My generation will be the one to ditch car ownership - and I'm delighted
Car ownership is already on the wane in some western cities. But my generation - I’m 18 – is predicted to be the one that will hammer the final nail in the coffin of private vehicle ownership far more widely. I reckon the predictions are spot on for many reasons including cost, huge shifts in social values and probably most important of all - new technologies.
First, a few statistics. A study commissioned by the Department for Transport found that between the early Nineties and 2014 there has been a 19% drop in the number of 17-20 year-olds with a full driving licence.
For 21-29 year-olds, the drop is 12%. Although that doesn’t bring us up to date, expert opinion is that the trend has continued in the past five years. That suggests that (in the UK at least) we’re approaching “peak car” – the point at which individual ownership of cars starts to go into reverse.
Other stats paint the same picture. My generation makes fewer trips by car per person than our predecessors in the Nineties. But for me, this is not at all surprising – and I’m about to explain why…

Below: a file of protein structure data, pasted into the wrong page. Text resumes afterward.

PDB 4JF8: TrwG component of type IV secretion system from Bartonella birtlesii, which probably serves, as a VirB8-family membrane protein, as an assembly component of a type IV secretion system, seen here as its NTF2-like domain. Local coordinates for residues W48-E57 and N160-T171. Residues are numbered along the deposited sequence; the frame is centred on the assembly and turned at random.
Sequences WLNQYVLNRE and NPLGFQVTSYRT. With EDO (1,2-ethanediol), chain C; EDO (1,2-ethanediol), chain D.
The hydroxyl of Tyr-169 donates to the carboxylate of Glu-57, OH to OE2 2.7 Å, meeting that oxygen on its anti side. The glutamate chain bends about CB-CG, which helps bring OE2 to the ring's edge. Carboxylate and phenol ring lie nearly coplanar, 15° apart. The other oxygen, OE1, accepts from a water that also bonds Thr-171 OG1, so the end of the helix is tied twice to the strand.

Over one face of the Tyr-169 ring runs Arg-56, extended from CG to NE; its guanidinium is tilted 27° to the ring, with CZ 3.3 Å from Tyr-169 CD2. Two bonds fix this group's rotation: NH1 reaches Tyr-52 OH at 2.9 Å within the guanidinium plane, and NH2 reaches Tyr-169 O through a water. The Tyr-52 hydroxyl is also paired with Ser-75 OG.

Cost: if you’re young, Uber’s probably cheaper
To get a licence, you’ve first got to learn – and that’s expensive. The AA charges £25 per hour for lessons. On top of the lessons there is the £23 theory test cost and a fee of up to £75 for the practical one.
But insurance is the real blow. Insurers say their statistics prove that younger drivers are the most accident-prone, and so they hike up premiums for the lower age-groups.
To insure my 2006 Honda Jazz it costs £1,548 for comprehensive cover for the year (and that’s using the black box tracker technology which is supposed to bring premiums down!). I bought my car in 2017 for £1700.
For some young drivers the insurance premium can even be higher than the value of the car itself. The reason for this is that if I’m at fault in a collision, the insurer will have to pay the costs of the other people involved in the incident – not merely cough up for the damage to my own battered Jazz!
If the cost of learning and licensing yourself and buying the vehicle and insuring it still hasn’t put you off from a cost point of view, let me now point out car-parking charges, petrol, MOT and road tax.
How many Uber journeys could I take for all the money I spend on car ownership?